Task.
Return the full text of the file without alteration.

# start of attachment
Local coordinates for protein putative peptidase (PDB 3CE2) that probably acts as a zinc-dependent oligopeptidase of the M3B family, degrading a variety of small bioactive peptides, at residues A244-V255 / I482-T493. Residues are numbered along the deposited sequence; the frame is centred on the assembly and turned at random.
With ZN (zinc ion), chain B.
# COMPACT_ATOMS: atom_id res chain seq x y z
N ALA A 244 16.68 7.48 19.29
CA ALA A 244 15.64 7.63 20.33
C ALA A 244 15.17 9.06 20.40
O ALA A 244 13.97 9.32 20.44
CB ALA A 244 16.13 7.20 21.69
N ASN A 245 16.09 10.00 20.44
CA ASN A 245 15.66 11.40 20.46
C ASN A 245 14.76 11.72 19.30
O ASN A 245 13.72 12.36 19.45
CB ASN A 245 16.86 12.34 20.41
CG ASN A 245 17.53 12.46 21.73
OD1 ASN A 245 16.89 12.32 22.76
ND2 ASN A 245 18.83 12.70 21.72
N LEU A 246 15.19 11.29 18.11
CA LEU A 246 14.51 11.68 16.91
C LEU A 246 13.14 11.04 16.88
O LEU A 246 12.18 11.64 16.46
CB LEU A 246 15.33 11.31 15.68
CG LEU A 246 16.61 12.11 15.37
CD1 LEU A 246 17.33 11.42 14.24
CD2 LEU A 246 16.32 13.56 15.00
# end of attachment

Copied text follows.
Local coordinates for protein putative peptidase (PDB 3CE2) that probably acts as a zinc-dependent oligopeptidase of the M3B family, degrading a variety of small bioactive peptides, at residues A244-V255 / I482-T493. Residues are numbered along the deposited sequence; the frame is centred on the assembly and turned at random.
With ZN (zinc ion), chain B.
# COMPACT_ATOMS: atom_id res chain seq x y z
N ALA A 244 16.68 7.48 19.29
CA ALA A 244 15.64 7.63 20.33
C ALA A 244 15.17 9.06 20.40
O ALA A 244 13.97 9.32 20.44
CB ALA A 244 16.13 7.20 21.69
N ASN A 245 16.09 10.00 20.44
CA ASN A 245 15.66 11.40 20.46
C ASN A 245 14.76 11.72 19.30
O ASN A 245 13.72 12.36 19.45
CB ASN A 245 16.86 12.34 20.41
CG ASN A 245 17.53 12.46 21.73
OD1 ASN A 245 16.89 12.32 22.76
ND2 ASN A 245 18.83 12.70 21.72
N LEU A 246 15.19 11.29 18.11
CA LEU A 246 14.51 11.68 16.91
C LEU A 246 13.14 11.04 16.88
O LEU A 246 12.18 11.64 16.46
CB LEU A 246 15.33 11.31 15.68
CG LEU A 246 16.61 12.11 15.37
CD1 LEU A 246 17.33 11.42 14.24
CD2 LEU A 246 16.32 13.56 15.00